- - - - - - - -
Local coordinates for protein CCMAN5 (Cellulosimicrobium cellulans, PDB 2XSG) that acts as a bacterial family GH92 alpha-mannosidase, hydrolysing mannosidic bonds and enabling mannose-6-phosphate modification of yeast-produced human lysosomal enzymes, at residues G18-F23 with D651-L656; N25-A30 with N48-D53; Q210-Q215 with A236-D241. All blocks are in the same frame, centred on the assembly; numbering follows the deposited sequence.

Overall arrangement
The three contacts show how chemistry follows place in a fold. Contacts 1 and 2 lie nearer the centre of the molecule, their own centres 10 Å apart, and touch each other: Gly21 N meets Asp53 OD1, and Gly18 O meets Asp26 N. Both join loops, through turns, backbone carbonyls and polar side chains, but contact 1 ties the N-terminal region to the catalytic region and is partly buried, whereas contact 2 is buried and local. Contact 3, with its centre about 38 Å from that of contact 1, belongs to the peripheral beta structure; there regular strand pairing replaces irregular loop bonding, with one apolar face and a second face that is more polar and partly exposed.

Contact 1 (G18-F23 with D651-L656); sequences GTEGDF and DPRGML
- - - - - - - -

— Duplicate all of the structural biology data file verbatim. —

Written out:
Local coordinates for protein CCMAN5 (Cellulosimicrobium cellulans, PDB 2XSG) that acts as a bacterial family GH92 alpha-mannosidase, hydrolysing mannosidic bonds and enabling mannose-6-phosphate modification of yeast-produced human lysosomal enzymes, at residues G18-F23 with D651-L656; N25-A30 with N48-D53; Q210-Q215 with A236-D241. All blocks are in the same frame, centred on the assembly; numbering follows the deposited sequence.

Overall arrangement
The three contacts show how chemistry follows place in a fold. Contacts 1 and 2 lie nearer the centre of the molecule, their own centres 10 Å apart, and touch each other: Gly21 N meets Asp53 OD1, and Gly18 O meets Asp26 N. Both join loops, through turns, backbone carbonyls and polar side chains, but contact 1 ties the N-terminal region to the catalytic region and is partly buried, whereas contact 2 is buried and local. Contact 3, with its centre about 38 Å from that of contact 1, belongs to the peripheral beta structure; there regular strand pairing replaces irregular loop bonding, with one apolar face and a second face that is more polar and partly exposed.

Contact 1 (G18-F23 with D651-L656); sequences GTEGDF and DPRGML